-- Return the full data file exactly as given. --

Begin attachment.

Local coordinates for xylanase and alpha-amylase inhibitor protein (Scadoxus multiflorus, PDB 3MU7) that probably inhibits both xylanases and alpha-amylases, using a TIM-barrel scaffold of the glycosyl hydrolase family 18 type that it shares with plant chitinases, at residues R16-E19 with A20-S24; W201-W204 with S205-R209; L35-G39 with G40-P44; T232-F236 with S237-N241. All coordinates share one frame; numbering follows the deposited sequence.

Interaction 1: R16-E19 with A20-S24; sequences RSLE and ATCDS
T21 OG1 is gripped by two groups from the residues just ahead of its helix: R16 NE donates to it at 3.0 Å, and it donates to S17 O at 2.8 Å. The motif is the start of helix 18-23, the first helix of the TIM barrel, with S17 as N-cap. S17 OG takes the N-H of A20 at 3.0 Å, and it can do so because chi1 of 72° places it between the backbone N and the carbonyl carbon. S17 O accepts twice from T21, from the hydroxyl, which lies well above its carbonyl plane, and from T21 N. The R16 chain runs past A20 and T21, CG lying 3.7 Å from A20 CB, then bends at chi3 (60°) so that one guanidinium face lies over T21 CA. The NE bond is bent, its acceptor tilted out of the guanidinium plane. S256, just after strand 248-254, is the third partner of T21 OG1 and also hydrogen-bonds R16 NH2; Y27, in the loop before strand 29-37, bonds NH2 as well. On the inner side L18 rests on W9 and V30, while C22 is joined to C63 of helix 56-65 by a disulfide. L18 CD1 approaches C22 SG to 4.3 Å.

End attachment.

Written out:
Local coordinates for xylanase and alpha-amylase inhibitor protein (Scadoxus multiflorus, PDB 3MU7) that probably inhibits both xylanases and alpha-amylases, using a TIM-barrel scaffold of the glycosyl hydrolase family 18 type that it shares with plant chitinases, at residues R16-E19 with A20-S24; W201-W204 with S205-R209; L35-G39 with G40-P44; T232-F236 with S237-N241. All coordinates share one frame; numbering follows the deposited sequence.

Interaction 1: R16-E19 with A20-S24; sequences RSLE and ATCDS
T21 OG1 is gripped by two groups from the residues just ahead of its helix: R16 NE donates to it at 3.0 Å, and it donates to S17 O at 2.8 Å. The motif is the start of helix 18-23, the first helix of the TIM barrel, with S17 as N-cap. S17 OG takes the N-H of A20 at 3.0 Å, and it can do so because chi1 of 72° places it between the backbone N and the carbonyl carbon. S17 O accepts twice from T21, from the hydroxyl, which lies well above its carbonyl plane, and from T21 N. The R16 chain runs past A20 and T21, CG lying 3.7 Å from A20 CB, then bends at chi3 (60°) so that one guanidinium face lies over T21 CA. The NE bond is bent, its acceptor tilted out of the guanidinium plane. S256, just after strand 248-254, is the third partner of T21 OG1 and also hydrogen-bonds R16 NH2; Y27, in the loop before strand 29-37, bonds NH2 as well. On the inner side L18 rests on W9 and V30, while C22 is joined to C63 of helix 56-65 by a disulfide. L18 CD1 approaches C22 SG to 4.3 Å.